States with really low unemployment rates right now include North Dakota, Nebraska, and South Dakota. Those states have unemployment rates down in the 4?ange, which compared to the rest of the country, is amazing. And those states often also have a hard time attracting enough people to their jobs, due to the low population densities in those states, and the lack of desire of people from populous states to move there.
The Dakotas, for example, are actively hiring in many industries. Their Department of Commerce even has a website, specifically set up to help people from outside the state find a job, a house, and etc. http://www.experience.nd.gov/default.asp
An option would be to look at working in one of those states for a few years, to gain experience for your resume. Then maybe you love it and you stay, or maybe you parlay that experience into a job in a state you like better.
But even within "not hiring" states, there tend to be pockets of industries that are hiring. It's a matter of identifying them, and matching your skills to their needs (more training may be needed.) And if you'd prefer not to move, there are things that you can do now to improve your resume, so that when employers do start hiring again, you're attractive to them. One thing that can really help is to do career-related volunteer work, to build experience for your resume. Volunteer work absolutely counts as work experience. If you got involved with an organization that you liked, and worked for them steadily, over a long period of time, you'd put that on your resume as work experience, even if it was unpaid. It totally counts, and it's a way of gaining career-related experience, to make it so you're attractive to employers that do pay.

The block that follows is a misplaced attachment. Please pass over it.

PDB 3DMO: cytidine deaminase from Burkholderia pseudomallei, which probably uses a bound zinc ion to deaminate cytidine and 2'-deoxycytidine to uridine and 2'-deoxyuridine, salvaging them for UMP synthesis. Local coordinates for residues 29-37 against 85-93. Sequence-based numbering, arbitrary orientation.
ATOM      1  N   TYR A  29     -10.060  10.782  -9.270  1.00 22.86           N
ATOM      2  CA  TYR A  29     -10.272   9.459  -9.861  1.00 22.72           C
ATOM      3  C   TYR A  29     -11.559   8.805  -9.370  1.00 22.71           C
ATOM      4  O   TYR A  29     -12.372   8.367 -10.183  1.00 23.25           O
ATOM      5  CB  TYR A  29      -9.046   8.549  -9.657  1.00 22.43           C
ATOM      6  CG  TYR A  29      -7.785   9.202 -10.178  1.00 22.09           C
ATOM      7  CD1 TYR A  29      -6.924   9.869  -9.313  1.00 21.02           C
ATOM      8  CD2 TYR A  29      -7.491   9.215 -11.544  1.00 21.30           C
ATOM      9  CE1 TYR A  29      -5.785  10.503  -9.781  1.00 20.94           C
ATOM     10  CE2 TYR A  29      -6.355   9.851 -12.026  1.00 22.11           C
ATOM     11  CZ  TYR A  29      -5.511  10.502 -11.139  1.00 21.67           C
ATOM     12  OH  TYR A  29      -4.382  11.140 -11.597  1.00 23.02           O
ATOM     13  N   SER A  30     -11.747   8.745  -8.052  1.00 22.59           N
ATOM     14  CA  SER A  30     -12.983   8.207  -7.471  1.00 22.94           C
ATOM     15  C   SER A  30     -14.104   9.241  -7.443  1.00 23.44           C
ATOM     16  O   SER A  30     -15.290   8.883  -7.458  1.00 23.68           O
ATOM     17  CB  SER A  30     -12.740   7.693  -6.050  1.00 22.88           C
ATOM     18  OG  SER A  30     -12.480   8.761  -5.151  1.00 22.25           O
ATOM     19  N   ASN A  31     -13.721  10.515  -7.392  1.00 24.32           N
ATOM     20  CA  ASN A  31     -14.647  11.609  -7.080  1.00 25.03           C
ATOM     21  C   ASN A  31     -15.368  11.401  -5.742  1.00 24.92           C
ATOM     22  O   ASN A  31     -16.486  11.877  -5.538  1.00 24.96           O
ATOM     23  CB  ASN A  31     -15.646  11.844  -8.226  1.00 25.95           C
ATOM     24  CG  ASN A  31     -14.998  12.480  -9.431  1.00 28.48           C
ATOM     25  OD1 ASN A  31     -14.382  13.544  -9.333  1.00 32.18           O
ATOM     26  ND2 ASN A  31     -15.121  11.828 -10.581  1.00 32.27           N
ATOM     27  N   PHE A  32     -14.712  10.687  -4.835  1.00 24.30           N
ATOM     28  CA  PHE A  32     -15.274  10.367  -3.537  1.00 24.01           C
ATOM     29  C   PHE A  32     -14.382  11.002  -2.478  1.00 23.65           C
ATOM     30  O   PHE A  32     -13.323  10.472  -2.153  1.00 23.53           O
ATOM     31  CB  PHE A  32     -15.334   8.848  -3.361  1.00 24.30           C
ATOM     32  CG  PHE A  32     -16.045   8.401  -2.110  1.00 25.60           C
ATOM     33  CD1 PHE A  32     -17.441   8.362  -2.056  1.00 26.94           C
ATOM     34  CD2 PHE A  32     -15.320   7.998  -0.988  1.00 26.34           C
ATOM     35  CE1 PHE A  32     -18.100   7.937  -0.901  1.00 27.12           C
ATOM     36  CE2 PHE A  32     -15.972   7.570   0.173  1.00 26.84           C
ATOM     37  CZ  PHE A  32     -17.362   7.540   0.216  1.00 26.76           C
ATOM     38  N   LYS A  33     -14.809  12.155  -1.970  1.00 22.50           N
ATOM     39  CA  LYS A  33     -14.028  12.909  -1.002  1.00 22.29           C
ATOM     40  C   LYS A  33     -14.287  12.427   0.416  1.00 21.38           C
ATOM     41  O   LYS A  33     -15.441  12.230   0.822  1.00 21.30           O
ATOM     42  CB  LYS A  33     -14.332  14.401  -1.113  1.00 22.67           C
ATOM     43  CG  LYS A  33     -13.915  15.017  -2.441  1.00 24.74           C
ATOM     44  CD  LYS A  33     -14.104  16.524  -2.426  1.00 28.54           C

If you've only been looking for jobs within specific fields, one thing you could try, where you are now, is to broaden your search. Look for lower level jobs, but for companies that have a solid record of promoting from within. Examples include large department stores (Macy's, Bloomies, Penny's, etc.), food service chains (McDonalds, etc.), Starbucks, package delivery companies (UPS, etc.), the state and local government (including town gov't, and the US Postal Service), hospitals, universities and colleges, etc. You genuinely can start low at companies like this, doing anything, and with good work and your degree, work your way up into company management. In fact, places like McDs strongly prefer to hire into mgmt. people who've proven themselves on the front line. And I know that some people may think "McDs - terrible", but it's far from it. It's a solid, successful company with huge opportunity for someone with a degree who is willing to work hard.